California health officials are alerting people to protect themselves from plague after animals in Northern and Southern California tested positive for bacteria that cause the disease.
El Dorado County officials say there may be elevated plague risk in the South Lake Tahoe area after a chipmunk was found positive at the Taylor Creek Visitor Center.
Dr. Vicki Kramer of the California Department of Public Health says the finding isn’t cause for alarm, but it’s a reminder to take precautions.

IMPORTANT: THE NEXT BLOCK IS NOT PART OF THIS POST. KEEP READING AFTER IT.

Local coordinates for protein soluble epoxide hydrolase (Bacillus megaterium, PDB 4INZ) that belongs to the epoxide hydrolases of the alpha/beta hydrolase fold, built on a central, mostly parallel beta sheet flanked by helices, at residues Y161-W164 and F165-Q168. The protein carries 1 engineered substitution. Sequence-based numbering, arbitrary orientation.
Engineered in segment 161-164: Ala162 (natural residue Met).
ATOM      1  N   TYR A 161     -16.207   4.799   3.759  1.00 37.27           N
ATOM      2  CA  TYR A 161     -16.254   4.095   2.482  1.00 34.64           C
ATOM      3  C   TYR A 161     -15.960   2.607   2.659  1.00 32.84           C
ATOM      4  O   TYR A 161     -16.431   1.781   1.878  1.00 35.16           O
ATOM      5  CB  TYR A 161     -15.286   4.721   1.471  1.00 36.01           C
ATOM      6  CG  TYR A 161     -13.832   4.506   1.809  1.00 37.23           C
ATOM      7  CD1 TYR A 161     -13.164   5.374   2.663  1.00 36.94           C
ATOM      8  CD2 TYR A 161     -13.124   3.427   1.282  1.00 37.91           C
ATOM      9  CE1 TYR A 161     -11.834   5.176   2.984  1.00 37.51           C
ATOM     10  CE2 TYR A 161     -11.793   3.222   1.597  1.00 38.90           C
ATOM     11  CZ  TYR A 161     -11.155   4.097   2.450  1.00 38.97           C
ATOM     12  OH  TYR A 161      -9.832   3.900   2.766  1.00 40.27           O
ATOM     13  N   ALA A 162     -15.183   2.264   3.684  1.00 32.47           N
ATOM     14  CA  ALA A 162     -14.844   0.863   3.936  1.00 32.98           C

“In particular not to handle sick or dead rodents, that’s very important. Not to disturb burrows or come into contact in any way with rodents.”
Riverside County officials say a squirrel in the San Jacinto Mountains recently tested positive for exposure to infected fleas, the first such finding in almost 10 years.
Kramer says plague occurrence statewide has not been high for several years. The last human case of plague in California was in 2006.